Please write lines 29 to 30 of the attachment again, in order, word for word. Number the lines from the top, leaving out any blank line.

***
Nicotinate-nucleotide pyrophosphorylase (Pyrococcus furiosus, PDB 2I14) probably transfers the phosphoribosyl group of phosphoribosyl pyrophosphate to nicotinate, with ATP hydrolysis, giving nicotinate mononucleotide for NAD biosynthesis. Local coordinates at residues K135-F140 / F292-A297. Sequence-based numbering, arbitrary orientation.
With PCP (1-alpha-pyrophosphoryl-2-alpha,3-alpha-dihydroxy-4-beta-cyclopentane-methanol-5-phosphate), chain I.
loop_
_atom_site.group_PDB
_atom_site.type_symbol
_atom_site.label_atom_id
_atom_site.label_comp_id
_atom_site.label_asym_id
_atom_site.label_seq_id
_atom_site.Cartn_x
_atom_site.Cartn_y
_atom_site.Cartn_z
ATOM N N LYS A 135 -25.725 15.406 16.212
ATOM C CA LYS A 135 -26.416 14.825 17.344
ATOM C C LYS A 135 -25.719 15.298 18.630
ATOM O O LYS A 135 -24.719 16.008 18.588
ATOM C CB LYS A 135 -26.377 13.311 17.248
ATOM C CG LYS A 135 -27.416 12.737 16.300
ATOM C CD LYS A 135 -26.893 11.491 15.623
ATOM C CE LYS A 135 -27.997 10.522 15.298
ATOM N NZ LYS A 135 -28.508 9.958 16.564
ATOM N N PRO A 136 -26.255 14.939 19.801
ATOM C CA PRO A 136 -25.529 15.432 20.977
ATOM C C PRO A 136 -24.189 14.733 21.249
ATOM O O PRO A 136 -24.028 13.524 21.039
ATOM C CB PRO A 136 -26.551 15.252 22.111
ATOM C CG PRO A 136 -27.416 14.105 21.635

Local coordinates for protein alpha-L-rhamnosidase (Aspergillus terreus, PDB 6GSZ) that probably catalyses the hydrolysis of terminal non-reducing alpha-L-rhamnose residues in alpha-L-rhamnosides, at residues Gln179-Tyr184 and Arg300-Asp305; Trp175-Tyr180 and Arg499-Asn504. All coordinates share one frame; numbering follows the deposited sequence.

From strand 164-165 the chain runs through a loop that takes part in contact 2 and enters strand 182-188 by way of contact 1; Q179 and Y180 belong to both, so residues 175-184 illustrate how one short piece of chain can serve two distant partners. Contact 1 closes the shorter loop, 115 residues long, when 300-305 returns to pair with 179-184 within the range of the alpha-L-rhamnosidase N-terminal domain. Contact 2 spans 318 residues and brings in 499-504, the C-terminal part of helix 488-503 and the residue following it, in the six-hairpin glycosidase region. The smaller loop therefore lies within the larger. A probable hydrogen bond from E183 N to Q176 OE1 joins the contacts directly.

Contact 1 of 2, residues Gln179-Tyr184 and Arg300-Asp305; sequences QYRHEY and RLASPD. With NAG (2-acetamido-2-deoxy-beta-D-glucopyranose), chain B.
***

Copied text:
From strand 164-165 the chain runs through a loop that takes part in contact 2 and enters strand 182-188 by way of contact 1; Q179 and Y180 belong to both, so residues 175-184 illustrate how one short piece of chain can serve two distant partners. Contact 1 closes the shorter loop, 115 residues long, when 300-305 returns to pair with 179-184 within the range of the alpha-L-rhamnosidase N-terminal domain. Contact 2 spans 318 residues and brings in 499-504, the C-terminal part of helix 488-503 and the residue following it, in the six-hairpin glycosidase region. The smaller loop therefore lies within the larger. A probable hydrogen bond from E183 N to Q176 OE1 joins the contacts directly.

Contact 1 of 2, residues Gln179-Tyr184 and Arg300-Asp305; sequences QYRHEY and RLASPD. With NAG (2-acetamido-2-deoxy-beta-D-glucopyranose), chain B.